If you've ever had to perform the calculations necessary to properly bend tube and pipe you know that while they are a vital part of the bending process, there is often a lot of information to juggle.
In particular, calculating the section area moment of inertia properties of common shapes for tube bending can be time-consuming and complicated.
What is the section modulus?
Typically, structural engineers designing â€œIâ€ beams or T beams calculate section modulus of the cross-sectional area of the beam to understand if the beam will support a particular load or repeated cyclic loading. This is so that building, bridges, and rail road tracks do not fail and have safety factors.
However, section modulus can also relate to bending tubes. When bending tube or pipe, the bender must have enough bend arm toque to overcome a material's section modulus to make a bend into the tube that is permanent. Also, the material composition determines the deforming of the tubing material past the given material's modulus of elasticity and into the yield strength of the material.
Determining the section modulus of the piece of tube or pipe you need to bend is important because it will allow you to know before you bend if your equipment can successfully complete the bend.
This is important because knowing if a bend will work before you perform it increases your efficiency, saves time, and saves material. Performing a bend incorrectly can lead to tube bulging, tube collapse, and other tube problems. Much better to avoid these problems altogether by taking a bit more time planning your bend and performing calculations.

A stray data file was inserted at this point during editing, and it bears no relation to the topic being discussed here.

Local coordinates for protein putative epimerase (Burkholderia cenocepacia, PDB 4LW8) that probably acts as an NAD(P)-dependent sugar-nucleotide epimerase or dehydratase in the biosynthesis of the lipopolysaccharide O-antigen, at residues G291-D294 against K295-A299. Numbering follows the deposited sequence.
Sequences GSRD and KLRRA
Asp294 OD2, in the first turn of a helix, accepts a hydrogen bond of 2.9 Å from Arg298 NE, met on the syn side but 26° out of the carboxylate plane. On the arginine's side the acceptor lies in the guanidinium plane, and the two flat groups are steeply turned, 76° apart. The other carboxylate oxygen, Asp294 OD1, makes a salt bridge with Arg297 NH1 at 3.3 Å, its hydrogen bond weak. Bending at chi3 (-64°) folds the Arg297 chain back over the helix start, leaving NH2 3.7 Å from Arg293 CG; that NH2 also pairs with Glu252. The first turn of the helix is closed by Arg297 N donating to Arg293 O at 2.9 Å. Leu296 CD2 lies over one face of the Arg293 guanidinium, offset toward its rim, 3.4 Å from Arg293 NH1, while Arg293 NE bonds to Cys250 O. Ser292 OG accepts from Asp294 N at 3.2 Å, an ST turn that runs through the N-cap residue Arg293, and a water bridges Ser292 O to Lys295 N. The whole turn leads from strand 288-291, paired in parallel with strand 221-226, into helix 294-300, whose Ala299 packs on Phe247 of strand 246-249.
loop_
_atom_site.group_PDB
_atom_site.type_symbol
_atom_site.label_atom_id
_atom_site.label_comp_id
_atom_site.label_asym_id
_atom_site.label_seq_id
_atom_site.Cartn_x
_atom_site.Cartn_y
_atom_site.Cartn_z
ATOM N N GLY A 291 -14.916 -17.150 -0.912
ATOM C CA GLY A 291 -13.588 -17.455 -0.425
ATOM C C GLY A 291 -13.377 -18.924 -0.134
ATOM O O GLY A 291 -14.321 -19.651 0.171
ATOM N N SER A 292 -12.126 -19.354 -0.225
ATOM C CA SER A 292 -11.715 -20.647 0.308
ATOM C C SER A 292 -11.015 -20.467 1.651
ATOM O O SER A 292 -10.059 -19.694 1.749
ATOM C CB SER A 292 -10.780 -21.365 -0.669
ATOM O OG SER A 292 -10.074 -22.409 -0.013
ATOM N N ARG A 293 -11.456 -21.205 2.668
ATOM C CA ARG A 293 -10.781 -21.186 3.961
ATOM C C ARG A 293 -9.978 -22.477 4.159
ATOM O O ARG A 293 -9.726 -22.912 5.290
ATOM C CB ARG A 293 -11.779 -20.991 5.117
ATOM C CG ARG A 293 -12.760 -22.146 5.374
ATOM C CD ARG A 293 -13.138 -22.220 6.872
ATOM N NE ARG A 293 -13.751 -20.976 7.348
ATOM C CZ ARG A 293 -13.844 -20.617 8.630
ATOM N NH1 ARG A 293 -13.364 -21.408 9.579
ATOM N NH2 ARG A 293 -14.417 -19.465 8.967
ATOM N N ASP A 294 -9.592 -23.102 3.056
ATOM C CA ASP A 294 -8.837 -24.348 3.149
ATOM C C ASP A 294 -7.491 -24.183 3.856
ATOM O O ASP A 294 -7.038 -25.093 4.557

What happens if you are not bending round tubes?
How do you know what bender will bend your square, rectangle, non-round shape? You need to calculate the section area moment of inertia for the round material and compare it to your non-round material. As long as the round material number is higher than the non-round material, then that particular bender will be capable of bending your part shape.
Where can you find help with these calculations?
There are a lot of calculations and variables involved in tube bending. We've created a tube bending calculator and tube bending formulas guide to help you navigate all of the calculations, variables, and prep work.
What shapes are covered in the calculator download?
The tube bending section modulus calculator allows you to input the tube specifications into an easy to use calculator. It then calculates the section area moment of inertia properties of common shapes. Some of the most common shapes covered by the calculator are:
- Half rounds
What is in the Tube Bending Formulas Guide?
The Tube Bending Formulas Guide that is bundled with the calculator covers some of the most common tube bending formulas, including tube inside diameter, wall factor, mandrel nose, radius, and clamp length.
How to use these downloads
Together these two downloads are a powerful tool. They can help you evaluate your current equipment, determine if you can accomplish a bend that a new customer or RFQ has requested, evaluate your current equipment's capabilities versus a new piece of equipment, and ensure you have the correct calculations before you begin a bend.
Where can you find both the calculator and the guide?
Click here or follow the link below to download the Tube Section Modulus Calculator.